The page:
When an Ohio resident went to the doctor with what he thought was an infected bug bite that wouldn’t go away, the last thing he expected was to be admitted to the ER and scheduled an urgent appointment with an oncologist. The harmless 'bug bite' turned out to be something a lot more serious, a truly dreaded diagnosis - leukemia.
This man was Mike Balla, a 46-year-old, who got a small bump on his foot that he first thought was a mosquito or spider bite when he first noticed it in August of 2018. Some time has passed, but the bump hadn't diminished at all. On the contrary, it got bigger and looked inflamed, so Mr. Balla went to his physician, who, like Balla, suspected an infected bite and prescribed an antibiotic to treat the infection.
The antibiotic didn’t help, so the puzzled doctor prescribed a stronger antibiotic, which didn’t yield the expected relief either. That's when Balla was admitted to the emergency room, and the blood tests revealed that the lump was actually a symptom of acute myeloid leukemia, a rare, yet very dangerous type of cancer.
This type of cancer affects the blood and bone marrow. Abnormal blood cells affected by the cancer build up in the vessels and bone marrow, interfering with normal blood circulation. Acute myeloid leukemia is characterized by rapid growth and demands urgent treatment. Typically, this type of leukemia doesn’t express itself in skin growths, the most widespread symptoms being the following:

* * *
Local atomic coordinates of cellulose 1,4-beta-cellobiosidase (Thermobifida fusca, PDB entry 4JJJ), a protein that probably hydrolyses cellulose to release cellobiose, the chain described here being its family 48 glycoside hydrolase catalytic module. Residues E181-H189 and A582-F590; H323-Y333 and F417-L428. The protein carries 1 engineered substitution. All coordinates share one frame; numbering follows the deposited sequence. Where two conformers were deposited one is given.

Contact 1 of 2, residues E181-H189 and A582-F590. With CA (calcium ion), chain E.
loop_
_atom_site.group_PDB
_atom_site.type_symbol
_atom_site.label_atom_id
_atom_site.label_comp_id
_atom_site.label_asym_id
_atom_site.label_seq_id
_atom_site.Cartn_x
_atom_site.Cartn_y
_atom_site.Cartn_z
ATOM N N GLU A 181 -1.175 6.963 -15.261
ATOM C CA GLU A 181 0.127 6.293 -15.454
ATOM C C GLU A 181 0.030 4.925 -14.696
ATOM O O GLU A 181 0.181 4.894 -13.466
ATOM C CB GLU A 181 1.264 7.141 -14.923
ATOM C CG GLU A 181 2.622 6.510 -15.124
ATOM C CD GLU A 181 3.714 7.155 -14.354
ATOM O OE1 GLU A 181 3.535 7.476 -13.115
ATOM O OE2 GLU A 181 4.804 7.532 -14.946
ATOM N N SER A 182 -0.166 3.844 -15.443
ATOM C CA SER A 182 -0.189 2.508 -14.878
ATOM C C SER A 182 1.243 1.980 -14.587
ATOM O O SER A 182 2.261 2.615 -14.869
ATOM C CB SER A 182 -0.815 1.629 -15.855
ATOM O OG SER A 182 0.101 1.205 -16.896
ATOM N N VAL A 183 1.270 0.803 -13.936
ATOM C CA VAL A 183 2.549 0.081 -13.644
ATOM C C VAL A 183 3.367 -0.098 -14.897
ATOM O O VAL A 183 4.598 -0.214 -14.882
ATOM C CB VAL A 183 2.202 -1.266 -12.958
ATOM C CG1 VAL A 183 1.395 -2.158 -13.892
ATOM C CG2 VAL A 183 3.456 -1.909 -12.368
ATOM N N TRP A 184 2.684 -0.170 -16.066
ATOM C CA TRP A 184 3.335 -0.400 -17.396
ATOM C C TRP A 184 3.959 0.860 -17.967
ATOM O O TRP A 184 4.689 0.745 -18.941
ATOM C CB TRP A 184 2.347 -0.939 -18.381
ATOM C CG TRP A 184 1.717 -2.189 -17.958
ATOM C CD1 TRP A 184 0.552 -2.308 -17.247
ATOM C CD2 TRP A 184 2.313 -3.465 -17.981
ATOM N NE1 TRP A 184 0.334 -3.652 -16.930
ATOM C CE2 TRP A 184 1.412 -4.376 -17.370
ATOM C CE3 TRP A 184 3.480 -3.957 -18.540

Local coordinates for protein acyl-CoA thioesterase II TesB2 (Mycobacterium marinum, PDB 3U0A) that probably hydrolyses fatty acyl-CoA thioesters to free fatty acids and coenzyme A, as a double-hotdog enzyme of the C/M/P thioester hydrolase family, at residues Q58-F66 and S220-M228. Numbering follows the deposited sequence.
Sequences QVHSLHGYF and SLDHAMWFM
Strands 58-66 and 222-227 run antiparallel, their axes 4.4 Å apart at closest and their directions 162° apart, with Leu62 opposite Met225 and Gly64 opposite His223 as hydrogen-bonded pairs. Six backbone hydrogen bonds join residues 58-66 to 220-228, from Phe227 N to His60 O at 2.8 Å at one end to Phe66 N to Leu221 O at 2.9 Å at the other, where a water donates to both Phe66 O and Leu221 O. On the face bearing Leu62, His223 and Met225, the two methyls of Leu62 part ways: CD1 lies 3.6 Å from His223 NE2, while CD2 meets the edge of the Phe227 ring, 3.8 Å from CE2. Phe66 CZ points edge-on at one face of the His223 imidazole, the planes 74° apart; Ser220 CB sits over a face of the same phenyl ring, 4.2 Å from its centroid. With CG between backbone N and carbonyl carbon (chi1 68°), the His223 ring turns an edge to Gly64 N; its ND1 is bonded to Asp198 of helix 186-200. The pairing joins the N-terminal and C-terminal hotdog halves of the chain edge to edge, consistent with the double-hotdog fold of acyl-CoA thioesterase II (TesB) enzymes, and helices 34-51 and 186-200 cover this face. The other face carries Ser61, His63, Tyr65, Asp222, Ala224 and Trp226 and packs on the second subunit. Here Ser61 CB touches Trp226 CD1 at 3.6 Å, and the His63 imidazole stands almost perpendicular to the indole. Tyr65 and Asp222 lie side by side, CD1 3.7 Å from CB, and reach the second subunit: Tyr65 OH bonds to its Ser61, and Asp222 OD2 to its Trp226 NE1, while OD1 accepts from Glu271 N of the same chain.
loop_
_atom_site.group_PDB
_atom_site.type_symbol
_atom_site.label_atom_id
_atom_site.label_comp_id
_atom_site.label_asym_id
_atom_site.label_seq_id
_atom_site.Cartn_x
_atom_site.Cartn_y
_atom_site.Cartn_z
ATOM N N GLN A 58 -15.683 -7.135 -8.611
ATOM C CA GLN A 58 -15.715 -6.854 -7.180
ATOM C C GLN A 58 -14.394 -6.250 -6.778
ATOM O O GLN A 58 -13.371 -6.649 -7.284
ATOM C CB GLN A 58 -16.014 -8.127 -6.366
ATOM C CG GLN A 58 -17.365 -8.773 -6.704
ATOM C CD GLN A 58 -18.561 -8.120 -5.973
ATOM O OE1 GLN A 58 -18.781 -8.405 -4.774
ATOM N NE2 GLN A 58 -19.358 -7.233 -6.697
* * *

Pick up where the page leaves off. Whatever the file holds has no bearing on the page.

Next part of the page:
- Increased susceptibility to infections
- Shortness of breath
- Easy bruising or bleeding
- Weight loss
- Loss of appetite
- Bone and joint pain.
At first, he couldn’t believe the diagnosis and thought the doctors confused him for someone else, but a subsequent confirmation by an oncologist followed. Immediately, Balla has undergone chemotherapy, and a subsequent bone marrow transplant as well.
Cleveland Clinic, where the man was treated, reported that he is currently in remission, and today, Balla took upon himself to raise awareness about health, especially among men, urging everyone to undergo preventative checks on a regular basis. “The hour it takes to go get a checkup could help prevent months of health problems,” Bella points out.
So remember, a bug bite that lingers for more than a week or two is a concern that requires medical attention, as it’s likely not a bug bite at all. Similarly, something that looks like a minor symptom that continues for a long time or any unusual symptoms, too, may point to a greater problem.